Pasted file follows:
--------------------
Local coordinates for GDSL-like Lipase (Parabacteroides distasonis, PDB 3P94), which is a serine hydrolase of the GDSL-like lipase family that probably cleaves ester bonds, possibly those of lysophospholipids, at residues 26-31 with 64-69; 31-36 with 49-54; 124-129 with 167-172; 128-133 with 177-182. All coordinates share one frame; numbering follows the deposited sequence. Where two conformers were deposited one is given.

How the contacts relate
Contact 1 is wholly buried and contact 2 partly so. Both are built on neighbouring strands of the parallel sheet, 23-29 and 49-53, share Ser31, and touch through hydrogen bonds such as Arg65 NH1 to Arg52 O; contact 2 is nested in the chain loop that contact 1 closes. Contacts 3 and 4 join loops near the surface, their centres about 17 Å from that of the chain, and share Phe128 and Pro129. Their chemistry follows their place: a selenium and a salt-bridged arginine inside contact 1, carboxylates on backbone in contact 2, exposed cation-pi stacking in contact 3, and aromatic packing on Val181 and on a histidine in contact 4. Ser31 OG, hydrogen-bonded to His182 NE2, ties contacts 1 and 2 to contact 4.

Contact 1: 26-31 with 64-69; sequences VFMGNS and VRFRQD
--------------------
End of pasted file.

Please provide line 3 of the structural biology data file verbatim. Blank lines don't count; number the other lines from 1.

Contact 1 is wholly buried and contact 2 partly so. Both are built on neighbouring strands of the parallel sheet, 23-29 and 49-53, share Ser31, and touch through hydrogen bonds such as Arg65 NH1 to Arg52 O; contact 2 is nested in the chain loop that contact 1 closes. Contacts 3 and 4 join loops near the surface, their centres about 17 Å from that of the chain, and share Phe128 and Pro129. Their chemistry follows their place: a selenium and a salt-bridged arginine inside contact 1, carboxylates on backbone in contact 2, exposed cation-pi stacking in contact 3, and aromatic packing on Val181 and on a histidine in contact 4. Ser31 OG, hydrogen-bonded to His182 NE2, ties contacts 1 and 2 to contact 4.